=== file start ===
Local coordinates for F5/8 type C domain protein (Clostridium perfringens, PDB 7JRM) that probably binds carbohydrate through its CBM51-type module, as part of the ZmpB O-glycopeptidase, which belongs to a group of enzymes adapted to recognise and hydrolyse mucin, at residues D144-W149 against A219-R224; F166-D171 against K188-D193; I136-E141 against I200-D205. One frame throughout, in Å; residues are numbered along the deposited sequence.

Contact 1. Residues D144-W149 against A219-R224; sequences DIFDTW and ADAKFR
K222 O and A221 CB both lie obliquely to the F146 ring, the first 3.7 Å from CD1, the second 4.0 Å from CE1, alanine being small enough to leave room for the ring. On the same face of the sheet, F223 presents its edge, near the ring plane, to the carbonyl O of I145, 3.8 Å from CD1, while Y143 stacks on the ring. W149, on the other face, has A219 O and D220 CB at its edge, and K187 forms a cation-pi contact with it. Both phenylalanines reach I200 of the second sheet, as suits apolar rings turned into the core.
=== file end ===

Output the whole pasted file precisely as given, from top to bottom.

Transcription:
Local coordinates for F5/8 type C domain protein (Clostridium perfringens, PDB 7JRM) that probably binds carbohydrate through its CBM51-type module, as part of the ZmpB O-glycopeptidase, which belongs to a group of enzymes adapted to recognise and hydrolyse mucin, at residues D144-W149 against A219-R224; F166-D171 against K188-D193; I136-E141 against I200-D205. One frame throughout, in Å; residues are numbered along the deposited sequence.

Contact 1. Residues D144-W149 against A219-R224; sequences DIFDTW and ADAKFR
K222 O and A221 CB both lie obliquely to the F146 ring, the first 3.7 Å from CD1, the second 4.0 Å from CE1, alanine being small enough to leave room for the ring. On the same face of the sheet, F223 presents its edge, near the ring plane, to the carbonyl O of I145, 3.8 Å from CD1, while Y143 stacks on the ring. W149, on the other face, has A219 O and D220 CB at its edge, and K187 forms a cation-pi contact with it. Both phenylalanines reach I200 of the second sheet, as suits apolar rings turned into the core.